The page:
Wednesday, September 28, 2022

Johns: International Law and the Provocations of the Digital: The 2021 Annual Kirby Lecture in International Law

Fleur Johns (Univ. of New South Wales - Law) has posted International Law and the Provocations of the Digital: The 2021 Annual Kirby Lecture in International Law (Australian Year Book of International Law, forthcoming). Here's the abstract:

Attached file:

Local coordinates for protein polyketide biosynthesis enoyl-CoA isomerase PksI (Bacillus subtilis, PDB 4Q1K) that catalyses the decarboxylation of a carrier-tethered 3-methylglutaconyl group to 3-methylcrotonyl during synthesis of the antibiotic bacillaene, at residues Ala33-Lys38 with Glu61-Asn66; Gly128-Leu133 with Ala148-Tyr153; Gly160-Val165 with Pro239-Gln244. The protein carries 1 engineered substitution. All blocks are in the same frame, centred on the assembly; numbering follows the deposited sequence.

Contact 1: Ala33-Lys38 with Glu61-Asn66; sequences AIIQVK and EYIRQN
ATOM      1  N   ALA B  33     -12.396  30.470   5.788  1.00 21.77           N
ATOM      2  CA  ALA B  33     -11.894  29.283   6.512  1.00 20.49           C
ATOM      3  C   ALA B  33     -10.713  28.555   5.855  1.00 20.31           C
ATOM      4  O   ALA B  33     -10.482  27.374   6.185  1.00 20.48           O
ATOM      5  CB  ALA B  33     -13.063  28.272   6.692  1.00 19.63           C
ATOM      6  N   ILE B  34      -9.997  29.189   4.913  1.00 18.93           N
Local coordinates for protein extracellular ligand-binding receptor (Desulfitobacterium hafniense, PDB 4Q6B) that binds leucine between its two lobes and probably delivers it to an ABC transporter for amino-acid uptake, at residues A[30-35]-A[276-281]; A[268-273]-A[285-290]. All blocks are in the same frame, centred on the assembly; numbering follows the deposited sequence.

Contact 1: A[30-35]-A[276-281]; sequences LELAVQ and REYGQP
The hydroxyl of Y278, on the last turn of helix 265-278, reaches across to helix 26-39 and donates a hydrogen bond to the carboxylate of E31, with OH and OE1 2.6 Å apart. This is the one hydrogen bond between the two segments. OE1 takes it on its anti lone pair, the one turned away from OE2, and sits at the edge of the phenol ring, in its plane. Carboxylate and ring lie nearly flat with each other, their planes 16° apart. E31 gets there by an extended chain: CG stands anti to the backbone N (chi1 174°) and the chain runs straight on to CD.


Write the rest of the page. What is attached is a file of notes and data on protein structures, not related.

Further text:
Based in Montevideo, and recently valued at US$5 billion, the payments platform DLocal enables companies such as, Amazon and Uber to transact in local currencies in 29 countries. It specializes in the “emerging economies” of Latin America, the Asia Pacific, the Middle East and North Africa. Among international lawyers, however, Montevideo is best known for another form of international infrastructure. That is the 1933 Montevideo Convention, or at least its first article, standardizing the template of modern statehood. At the time, as scholars of international legal history have shown, this amounted to a radical reformatting of the fundaments of international law, driven by semi-peripheral states, as part of a widespread effort of reconstructive codification after the Great War. Today, DLocal’s Montevideo is emblematic of a very different kind of international legal reformatting now underway. A digital logic, and associated circuits of value and aggregations of power, are becoming embedded – even predominant – in many of international law’s most routine operations. To shed light on this phenomenon, this address – delivered as the 2021 Annual Kirby Lecture in International Law at the ANU in Canberra, Australia – will revisit each component of the Montevideo Convention’s well-known formula for statehood: permanent population; defined territory; government; and the conduct of international relations. Taking efforts of so-called digital humanitarianism as illustrative, it will examine how each of these Montevideo properties is being rerouted and recomposed digitally, often in tension with an analogue logic characteristic of international law. And in the ensuing dislocations sometimes in evidence between analogue and digital aspects of international legal work, it will identify some possibilities for collective reworking.